Vijay K Sonkar, Paresh P Kulkarni, Susheel N Chaurasia, Ayusman Dash, Abhishek Jauhari, Devendra Parmar, Sanjay Yadav, Debabrata Dash

Molecular Medicine (2016)

8) Prenatal exposure to lambda-cyhalothrin alters brain dopaminergic signaling in developing rats

Yogesh K. Dhuriya, Pranay Srivastava, Rajendra K. Shukla, Richa Gupta, Dhirendra Singh, Devendra Parmar, Aditya B. Pant, Vinay K. Khanna

Toxicology (2017)

9) In vitro induction of cytotoxicity and DNA strand breaks in CHO cells exposed to cypermethrin, pendimethalin and dichlorvos

Sushila Patel, Mahima Bajpayee, Alok Kumar Pandey, Devendra Parmar, Alok Dhawan

Toxicology in Vitro (2007)

10) Proteomic approaches to investigate age related vulnerability to lindane induced neurodegenerative effects in rats

Anubha Mudawal, Ankita Srivastava, Anshuman Singh, Jai Shankar, Sanjay Yadav, Manisha Mishra, Pradhyumna K. Singh, Vinay K. Khanna, Devendra Parmar

Food and Chemical Toxicology (2018)

11) Prenatal exposure to lambda-cyhalothrin alters brain dopaminergic signaling in developing rats

Yogesh K. Dhuriya, Pranay Srivastava, Rajendra K. Shukla, Richa Gupta, Dhirendra Singh, Devendra Parmar, Aditya B. Pant, Vinay K. Khanna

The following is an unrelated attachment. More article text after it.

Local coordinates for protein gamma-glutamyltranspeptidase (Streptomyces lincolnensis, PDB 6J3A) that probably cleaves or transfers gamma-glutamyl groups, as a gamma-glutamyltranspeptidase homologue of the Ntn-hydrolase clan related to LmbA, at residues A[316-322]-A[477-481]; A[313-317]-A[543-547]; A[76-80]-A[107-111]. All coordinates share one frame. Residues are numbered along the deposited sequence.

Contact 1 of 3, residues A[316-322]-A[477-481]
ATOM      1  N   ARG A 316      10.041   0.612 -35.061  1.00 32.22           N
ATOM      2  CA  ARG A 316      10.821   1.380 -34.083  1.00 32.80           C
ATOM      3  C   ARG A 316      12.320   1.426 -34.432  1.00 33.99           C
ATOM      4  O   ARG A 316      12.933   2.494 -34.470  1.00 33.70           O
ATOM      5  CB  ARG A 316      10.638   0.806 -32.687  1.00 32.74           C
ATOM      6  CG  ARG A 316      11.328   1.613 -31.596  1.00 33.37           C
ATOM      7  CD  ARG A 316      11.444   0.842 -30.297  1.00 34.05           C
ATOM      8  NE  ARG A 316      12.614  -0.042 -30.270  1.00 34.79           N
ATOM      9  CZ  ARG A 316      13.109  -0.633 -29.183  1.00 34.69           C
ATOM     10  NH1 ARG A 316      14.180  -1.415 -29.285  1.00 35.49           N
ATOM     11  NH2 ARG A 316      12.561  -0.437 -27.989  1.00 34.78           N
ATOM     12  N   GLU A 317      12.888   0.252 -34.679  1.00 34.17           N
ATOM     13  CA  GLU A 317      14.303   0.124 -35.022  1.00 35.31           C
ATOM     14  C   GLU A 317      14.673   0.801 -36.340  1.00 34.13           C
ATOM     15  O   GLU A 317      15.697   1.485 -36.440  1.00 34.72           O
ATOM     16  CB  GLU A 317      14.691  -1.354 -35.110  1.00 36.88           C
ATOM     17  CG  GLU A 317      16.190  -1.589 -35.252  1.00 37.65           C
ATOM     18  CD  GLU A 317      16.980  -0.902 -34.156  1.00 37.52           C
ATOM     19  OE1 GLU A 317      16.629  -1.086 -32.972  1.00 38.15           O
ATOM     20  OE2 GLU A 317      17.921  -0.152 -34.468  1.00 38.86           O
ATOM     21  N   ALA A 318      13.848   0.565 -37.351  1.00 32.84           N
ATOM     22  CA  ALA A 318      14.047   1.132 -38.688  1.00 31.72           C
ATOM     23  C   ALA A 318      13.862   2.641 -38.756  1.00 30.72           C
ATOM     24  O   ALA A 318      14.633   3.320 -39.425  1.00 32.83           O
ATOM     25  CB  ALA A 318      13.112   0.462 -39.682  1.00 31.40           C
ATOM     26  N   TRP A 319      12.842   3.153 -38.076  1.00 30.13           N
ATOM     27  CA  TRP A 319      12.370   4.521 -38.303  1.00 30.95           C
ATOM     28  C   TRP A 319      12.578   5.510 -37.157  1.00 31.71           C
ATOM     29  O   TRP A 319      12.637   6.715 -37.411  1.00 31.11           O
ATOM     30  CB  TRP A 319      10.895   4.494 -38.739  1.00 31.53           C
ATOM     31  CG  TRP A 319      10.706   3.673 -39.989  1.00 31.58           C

Toxicology (2017)

12) Involvement of PKA/DARPP-32/PP1α and β- arrestin/Akt/GSK-3β Signaling in Cadmium-Induced DA-D2 Receptor-Mediated Motor Dysfunctions: Protective Role of Quercetin

Richa Gupta, Rajendra K. Shukla, Ankita Pandey, Tanuj Sharma, Yogesh K. Dhuriya, Pranay Srivastava, Manjul P. Singh, Mohammad Imran Siddiqi, Aditya B. Pant, Vinay K. Khanna

Scientific Reports (2018)

13) Anomalies in ovary following oral exposure to oxytocin: mechanistic studies

Manjari Mishra, Vivek Mishra, Bhushan P. Chaudhuri, Vinay K. Khanna, Sanjay Mehrotra, Shakir Ali, Mukul Das

Reproductive toxicology (Elmsford, N.Y.) (2013)

14) Differentiating neurons derived from human umbilical cord blood stem cells work as a test system for developmental neurotoxicity

Mahendra P. Kashyap, Vivek Kumar, Abhishek K. Singh, Vinay K. Tripathi, Sadaf Jahan, Ankita Pandey, Ritesh K. Srivastava, Vinay K. Khanna, Aditya B. Pant

Molecular Neurobiology (2015)

15) Expression and inducibility of cytochrome P450s (CYP1A1, 2B6, 2E1, 3A4) in human cord blood CD34(+) stem cell-derived differentiating neuronal cells

Abhishek K. Singh, Mahendra P. Kashyap, Sadaf Jahan, Vivek Kumar, Vinay K. Tripathi, Maqsood A. Siddiqui, Sanjay Yadav, Vinay K. Khanna, Vinita Das, Swatantra K. Jain, Aditya B. Pant